Like I said, there are many, many of these and new ones are appearing all the time. There is actually a pretty good list maintained on the Git Wiki, so if you go to git.wiki.kernel.org/index.php/ InterfacesFrontendsAndTools with caps in there, and it'll give you a list of all the different interfaces, front-ends, and tools that are available to you. Based on the popularity of the choices that I showed you earlier though, you probably won't need to go to this very exhaustive list. Let me can give you an idea of what a graphical user-interface can do for you.
So this is GitX, and you can see here that it's showing me this kind of graphical view that I was looking at from the command line, its a little nicer looking here. If I click on any one of these edits, you'll see that it shows me down here what the edit actually looks like, I can switch to look at different branches. I'm on master now, but I can switch and take a look at non-tracking, seo-title, shorten_title, see what those all look like, and I can look at my remotes and see the state of things there. I also have the ability to stage in my commits here. It'll give me a list of all the files that have changed right here, I can select them, and I'll move them over here to the stage changes side.
And then when I'm ready, I can write a commit message and actually do the commit from here as well. Up here this area just shows you the different changes, so you can review them. So as you click on the different files you can review the changes before you stage them and then commit them. Now it's got lots of other features but that does give you an idea of how you're able to see your repository and interact with it from a graphical user-interface. Let's take a look now at GitHub. This is the GitHub Mac client, so here once again, we can see all the different commits I've made. This is essentially my log, the history, if I want to view information about one of those I can just click on the arrow here, it'll take me to more information about it. I can revert the commit from here, go back to my history again.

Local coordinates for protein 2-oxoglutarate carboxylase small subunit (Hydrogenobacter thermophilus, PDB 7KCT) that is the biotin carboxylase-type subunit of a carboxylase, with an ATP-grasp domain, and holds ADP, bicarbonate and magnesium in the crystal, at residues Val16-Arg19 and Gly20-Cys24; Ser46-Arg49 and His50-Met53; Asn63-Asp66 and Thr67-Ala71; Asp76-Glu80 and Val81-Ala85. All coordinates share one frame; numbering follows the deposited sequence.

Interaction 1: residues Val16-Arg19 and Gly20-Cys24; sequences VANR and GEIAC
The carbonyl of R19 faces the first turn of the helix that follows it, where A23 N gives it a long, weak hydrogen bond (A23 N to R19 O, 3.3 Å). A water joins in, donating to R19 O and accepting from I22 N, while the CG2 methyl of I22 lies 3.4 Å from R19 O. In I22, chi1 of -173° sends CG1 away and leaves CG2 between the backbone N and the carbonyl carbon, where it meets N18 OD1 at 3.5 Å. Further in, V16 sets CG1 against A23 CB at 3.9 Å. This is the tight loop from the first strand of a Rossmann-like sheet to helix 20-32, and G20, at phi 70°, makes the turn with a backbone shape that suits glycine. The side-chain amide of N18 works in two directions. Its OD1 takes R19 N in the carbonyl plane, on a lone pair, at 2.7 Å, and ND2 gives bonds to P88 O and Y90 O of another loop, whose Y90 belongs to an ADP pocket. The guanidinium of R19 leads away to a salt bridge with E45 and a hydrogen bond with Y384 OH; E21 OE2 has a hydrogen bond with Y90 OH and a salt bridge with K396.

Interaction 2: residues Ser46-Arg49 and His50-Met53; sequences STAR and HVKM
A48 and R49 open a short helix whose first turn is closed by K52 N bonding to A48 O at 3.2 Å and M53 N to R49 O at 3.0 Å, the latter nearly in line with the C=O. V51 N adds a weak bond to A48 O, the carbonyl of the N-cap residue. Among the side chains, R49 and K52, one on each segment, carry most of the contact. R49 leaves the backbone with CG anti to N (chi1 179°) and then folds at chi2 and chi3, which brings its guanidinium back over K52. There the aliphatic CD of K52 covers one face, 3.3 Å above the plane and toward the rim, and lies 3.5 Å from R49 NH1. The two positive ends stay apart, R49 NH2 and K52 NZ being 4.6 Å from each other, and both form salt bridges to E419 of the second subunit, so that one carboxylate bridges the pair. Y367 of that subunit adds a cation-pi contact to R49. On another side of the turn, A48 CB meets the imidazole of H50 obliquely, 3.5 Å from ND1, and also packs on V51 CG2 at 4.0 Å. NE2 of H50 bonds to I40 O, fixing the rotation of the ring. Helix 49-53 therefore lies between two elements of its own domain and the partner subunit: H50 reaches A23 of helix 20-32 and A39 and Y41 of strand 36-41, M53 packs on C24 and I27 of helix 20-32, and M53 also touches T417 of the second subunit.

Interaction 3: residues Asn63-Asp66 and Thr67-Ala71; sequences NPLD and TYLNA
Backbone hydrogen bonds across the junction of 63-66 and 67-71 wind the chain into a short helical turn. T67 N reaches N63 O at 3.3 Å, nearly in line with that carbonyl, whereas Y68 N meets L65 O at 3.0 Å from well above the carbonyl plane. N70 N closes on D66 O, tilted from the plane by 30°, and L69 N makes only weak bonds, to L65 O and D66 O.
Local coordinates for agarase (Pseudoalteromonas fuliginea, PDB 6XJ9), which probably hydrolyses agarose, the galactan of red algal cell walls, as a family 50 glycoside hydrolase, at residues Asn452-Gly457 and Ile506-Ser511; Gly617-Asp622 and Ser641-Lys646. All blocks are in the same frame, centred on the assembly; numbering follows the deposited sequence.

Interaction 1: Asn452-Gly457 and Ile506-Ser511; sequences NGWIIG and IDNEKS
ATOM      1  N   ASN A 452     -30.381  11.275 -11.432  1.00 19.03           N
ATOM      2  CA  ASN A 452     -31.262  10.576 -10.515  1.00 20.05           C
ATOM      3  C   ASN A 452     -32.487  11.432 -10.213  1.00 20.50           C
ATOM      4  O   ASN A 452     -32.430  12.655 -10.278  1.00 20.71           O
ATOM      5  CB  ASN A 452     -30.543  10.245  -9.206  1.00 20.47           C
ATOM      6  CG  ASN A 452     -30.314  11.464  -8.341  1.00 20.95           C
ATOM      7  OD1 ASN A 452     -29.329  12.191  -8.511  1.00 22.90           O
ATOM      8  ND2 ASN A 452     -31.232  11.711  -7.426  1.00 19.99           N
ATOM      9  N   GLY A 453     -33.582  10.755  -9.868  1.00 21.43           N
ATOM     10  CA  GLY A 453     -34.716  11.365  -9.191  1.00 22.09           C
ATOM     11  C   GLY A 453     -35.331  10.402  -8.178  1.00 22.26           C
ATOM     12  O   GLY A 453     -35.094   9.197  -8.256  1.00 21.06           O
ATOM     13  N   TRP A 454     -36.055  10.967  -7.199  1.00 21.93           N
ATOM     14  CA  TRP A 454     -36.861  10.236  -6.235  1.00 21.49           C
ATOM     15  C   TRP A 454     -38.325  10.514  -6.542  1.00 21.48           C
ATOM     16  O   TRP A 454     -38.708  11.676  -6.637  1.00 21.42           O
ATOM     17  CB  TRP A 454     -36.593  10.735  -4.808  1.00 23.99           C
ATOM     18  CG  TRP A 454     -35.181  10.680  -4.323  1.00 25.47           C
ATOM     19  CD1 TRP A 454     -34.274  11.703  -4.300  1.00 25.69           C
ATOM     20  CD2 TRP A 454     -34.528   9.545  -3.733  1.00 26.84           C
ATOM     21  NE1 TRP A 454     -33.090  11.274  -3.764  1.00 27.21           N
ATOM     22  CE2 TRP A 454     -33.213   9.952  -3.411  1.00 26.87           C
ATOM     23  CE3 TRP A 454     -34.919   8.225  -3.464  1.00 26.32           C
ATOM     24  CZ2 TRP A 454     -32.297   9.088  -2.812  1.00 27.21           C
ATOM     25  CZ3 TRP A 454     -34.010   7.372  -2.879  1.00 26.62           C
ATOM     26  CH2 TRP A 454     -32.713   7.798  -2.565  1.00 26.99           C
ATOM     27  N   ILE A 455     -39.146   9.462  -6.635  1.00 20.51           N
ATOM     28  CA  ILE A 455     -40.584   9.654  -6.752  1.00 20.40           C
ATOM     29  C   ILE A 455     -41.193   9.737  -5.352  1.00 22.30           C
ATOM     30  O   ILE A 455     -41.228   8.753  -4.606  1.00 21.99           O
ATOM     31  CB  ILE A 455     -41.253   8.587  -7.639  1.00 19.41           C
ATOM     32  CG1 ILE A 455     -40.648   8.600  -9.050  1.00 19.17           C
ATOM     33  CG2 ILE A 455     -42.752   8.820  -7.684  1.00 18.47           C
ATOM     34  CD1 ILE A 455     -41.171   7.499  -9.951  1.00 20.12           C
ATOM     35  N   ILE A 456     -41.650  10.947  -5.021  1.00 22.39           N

The changes I can also make from here, uncommitted changes, this is to let me put in my commit message, and then I can select the files that I want to stage and then add with commit, and this is the file viewer over here where I can watch those. I've also got branches here where I can see all the different branches, and I can even go up here to Repository, I can do things like switch branch if I want to quickly just change to my non-tracking branch, now I'm on the non-tracking branch. I don't actually have to check it out, it does it for me just like that. All these graphical user-interfaces all have a different look to them, a different sense of what's important, and probably you'll need to try three or four of them until you find one this sort of feels right to you, but again, as a beginner, I think it's important not to become too dependent on these graphical user interface tools. You want to make sure that your command line knowledge is still solid before you start using them to speed things up for yourself.